So, big deal.  People are deprived all over the world.  The problem really is is that we exist in a culture designed to make us want more.  Choices are abundant, and we live in a sea of variety, such that every time we make a choice, we end up regretting the choice we did not make.  I feel this pressure in a big way in deciding which graduate school to attend in the fall, and I feel this pressure in a more mundane way when choosing what foods to eat a buffet.  And since this problem is more mundane, it effects more of my daily life.  Still using the buffet for an example, I always try to get as much of it as possible, because if I don’t try every food then aren’t I being deprived of something I could otherwise have at minimal cost?   Think about the PIES for god’s sake.  Apple, blueberry, strawberry, mixed berry, pumpkin, banana cream, key lime, lemon meringue… jesus christ thank GOD I am paleo and I don’t have to make that kind of choice anymore.   Even worse, this tyranny of choice doesn’t just apply to my taste buds but to my sense of nutrition: if I choose to go for the seaweed because of its iodine content, I am instead missing out on the lycopene in the tomatoes!  Woe is me!  How can I ever be healthy?  How can I ever be satisfied?  How can I ever meet all the needs society is insisting I have?

Commercials, advertisements, companies, even schools, universities, and governments… they depend on us feeling deprived.  Its our deprivation that makes us consume their products and services.   Don’t have enough education?  The University of Phoenix is here for you!  Too fat?  Try my food!  Too ugly?  Try my eight billion dollar cosmetics industry!  Chasing progress (but not perfection) is all well and good, but American culture positively pounds it into us.  If you don’t have this new thing or that new fad or God knows what popular personality trait, then you’re just not cutting it.  You need to be perfect to find happiness, to find a lover, to be complete.  This sucks.  Idiots.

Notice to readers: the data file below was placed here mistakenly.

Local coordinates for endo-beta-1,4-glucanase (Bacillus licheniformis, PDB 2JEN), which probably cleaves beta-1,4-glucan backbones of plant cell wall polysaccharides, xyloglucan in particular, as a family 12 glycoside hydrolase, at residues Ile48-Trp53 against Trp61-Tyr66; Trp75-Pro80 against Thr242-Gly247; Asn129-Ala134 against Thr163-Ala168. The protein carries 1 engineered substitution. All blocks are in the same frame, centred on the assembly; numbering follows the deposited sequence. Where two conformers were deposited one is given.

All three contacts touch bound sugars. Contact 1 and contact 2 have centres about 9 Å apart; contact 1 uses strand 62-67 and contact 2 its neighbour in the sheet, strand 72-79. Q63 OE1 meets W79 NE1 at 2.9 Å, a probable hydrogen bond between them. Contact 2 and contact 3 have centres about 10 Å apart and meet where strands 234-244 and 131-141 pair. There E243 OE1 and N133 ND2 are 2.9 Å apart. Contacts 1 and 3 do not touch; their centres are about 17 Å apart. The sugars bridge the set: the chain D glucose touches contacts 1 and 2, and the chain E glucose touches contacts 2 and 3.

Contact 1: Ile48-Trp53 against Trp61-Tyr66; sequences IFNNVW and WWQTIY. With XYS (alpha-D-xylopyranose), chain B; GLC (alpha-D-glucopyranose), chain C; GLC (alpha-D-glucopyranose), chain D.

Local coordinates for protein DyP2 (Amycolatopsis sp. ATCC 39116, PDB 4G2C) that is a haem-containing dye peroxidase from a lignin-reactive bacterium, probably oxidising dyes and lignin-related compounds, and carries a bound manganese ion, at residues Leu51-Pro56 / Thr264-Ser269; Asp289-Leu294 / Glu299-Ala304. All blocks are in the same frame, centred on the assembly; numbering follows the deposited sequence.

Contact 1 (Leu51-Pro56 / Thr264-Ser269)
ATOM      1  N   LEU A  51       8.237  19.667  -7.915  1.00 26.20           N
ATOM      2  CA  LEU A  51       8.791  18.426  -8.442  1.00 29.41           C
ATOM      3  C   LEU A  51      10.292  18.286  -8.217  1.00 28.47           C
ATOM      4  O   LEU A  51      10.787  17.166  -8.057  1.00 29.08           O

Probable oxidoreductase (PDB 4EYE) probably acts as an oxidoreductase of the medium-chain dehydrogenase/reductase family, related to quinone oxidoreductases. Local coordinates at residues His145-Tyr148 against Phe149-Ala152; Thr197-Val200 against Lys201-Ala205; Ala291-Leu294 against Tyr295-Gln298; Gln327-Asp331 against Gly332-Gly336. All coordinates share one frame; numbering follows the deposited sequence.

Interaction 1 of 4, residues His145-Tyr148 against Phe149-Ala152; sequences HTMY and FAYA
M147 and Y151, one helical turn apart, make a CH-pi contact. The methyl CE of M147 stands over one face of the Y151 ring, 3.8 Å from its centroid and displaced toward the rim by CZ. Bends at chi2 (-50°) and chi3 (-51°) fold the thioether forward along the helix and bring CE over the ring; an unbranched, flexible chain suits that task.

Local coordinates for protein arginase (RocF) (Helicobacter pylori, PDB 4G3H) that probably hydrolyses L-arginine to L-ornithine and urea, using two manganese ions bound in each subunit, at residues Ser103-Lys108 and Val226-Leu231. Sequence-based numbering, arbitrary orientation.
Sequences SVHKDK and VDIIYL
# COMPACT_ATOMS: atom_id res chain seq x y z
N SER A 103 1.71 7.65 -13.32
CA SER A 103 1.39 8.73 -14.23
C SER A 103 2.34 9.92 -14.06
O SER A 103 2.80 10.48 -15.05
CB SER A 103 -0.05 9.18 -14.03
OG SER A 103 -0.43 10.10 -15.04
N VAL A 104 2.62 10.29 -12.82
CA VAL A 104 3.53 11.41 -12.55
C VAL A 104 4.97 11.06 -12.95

This is present in all aspects of our lives, and in all forms of consumption, but it is particularly striking in food culture.  What kills me the most is that…well, we have this abundance.   We have established that this can lead to unhealthy thought patterns.  Even worse, however, is that we are given feelings of inadequacy to go along with the deprivation. We see commercials and advertisements and friends with freakishly mutant genetics and start to develop a crazy idea: other people have what I want, but they don’t suffer negative consequences.  That woman on the TV can eat chocolates and not have fat thighs!  My friends can eat dairy without developing acne!  My brother can eat pounds of ice cream a day without nary a negative side effect!  Why am I so unique, and so deprived, and so incapable of having the same pleasures as everyone else?  We are simultaneously bombarded with signals that scream: “you need more products and variety!” and signals that scream: “these people are perfect, why aren’t you?” and it tears at our souls, it really does.